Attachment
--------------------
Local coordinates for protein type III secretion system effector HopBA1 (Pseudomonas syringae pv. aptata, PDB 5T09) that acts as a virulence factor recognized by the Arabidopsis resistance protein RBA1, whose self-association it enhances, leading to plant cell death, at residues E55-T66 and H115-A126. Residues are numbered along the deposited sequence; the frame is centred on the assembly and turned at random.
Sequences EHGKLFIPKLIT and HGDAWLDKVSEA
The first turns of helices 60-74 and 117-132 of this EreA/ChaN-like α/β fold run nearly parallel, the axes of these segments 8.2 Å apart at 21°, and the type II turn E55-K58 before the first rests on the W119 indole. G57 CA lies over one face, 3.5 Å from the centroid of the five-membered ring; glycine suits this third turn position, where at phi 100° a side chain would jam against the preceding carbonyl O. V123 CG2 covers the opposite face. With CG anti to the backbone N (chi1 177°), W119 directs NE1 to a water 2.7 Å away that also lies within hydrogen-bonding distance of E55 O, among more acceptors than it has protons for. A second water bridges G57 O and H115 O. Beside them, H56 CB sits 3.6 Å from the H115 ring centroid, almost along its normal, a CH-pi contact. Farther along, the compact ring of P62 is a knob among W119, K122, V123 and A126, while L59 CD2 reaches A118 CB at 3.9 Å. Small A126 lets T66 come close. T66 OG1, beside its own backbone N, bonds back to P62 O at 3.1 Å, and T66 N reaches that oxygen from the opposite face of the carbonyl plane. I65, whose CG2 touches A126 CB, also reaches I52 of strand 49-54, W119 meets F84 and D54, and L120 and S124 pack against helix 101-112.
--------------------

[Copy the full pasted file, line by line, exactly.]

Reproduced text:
Local coordinates for protein type III secretion system effector HopBA1 (Pseudomonas syringae pv. aptata, PDB 5T09) that acts as a virulence factor recognized by the Arabidopsis resistance protein RBA1, whose self-association it enhances, leading to plant cell death, at residues E55-T66 and H115-A126. Residues are numbered along the deposited sequence; the frame is centred on the assembly and turned at random.
Sequences EHGKLFIPKLIT and HGDAWLDKVSEA
The first turns of helices 60-74 and 117-132 of this EreA/ChaN-like α/β fold run nearly parallel, the axes of these segments 8.2 Å apart at 21°, and the type II turn E55-K58 before the first rests on the W119 indole. G57 CA lies over one face, 3.5 Å from the centroid of the five-membered ring; glycine suits this third turn position, where at phi 100° a side chain would jam against the preceding carbonyl O. V123 CG2 covers the opposite face. With CG anti to the backbone N (chi1 177°), W119 directs NE1 to a water 2.7 Å away that also lies within hydrogen-bonding distance of E55 O, among more acceptors than it has protons for. A second water bridges G57 O and H115 O. Beside them, H56 CB sits 3.6 Å from the H115 ring centroid, almost along its normal, a CH-pi contact. Farther along, the compact ring of P62 is a knob among W119, K122, V123 and A126, while L59 CD2 reaches A118 CB at 3.9 Å. Small A126 lets T66 come close. T66 OG1, beside its own backbone N, bonds back to P62 O at 3.1 Å, and T66 N reaches that oxygen from the opposite face of the carbonyl plane. I65, whose CG2 touches A126 CB, also reaches I52 of strand 49-54, W119 meets F84 and D54, and L120 and S124 pack against helix 101-112.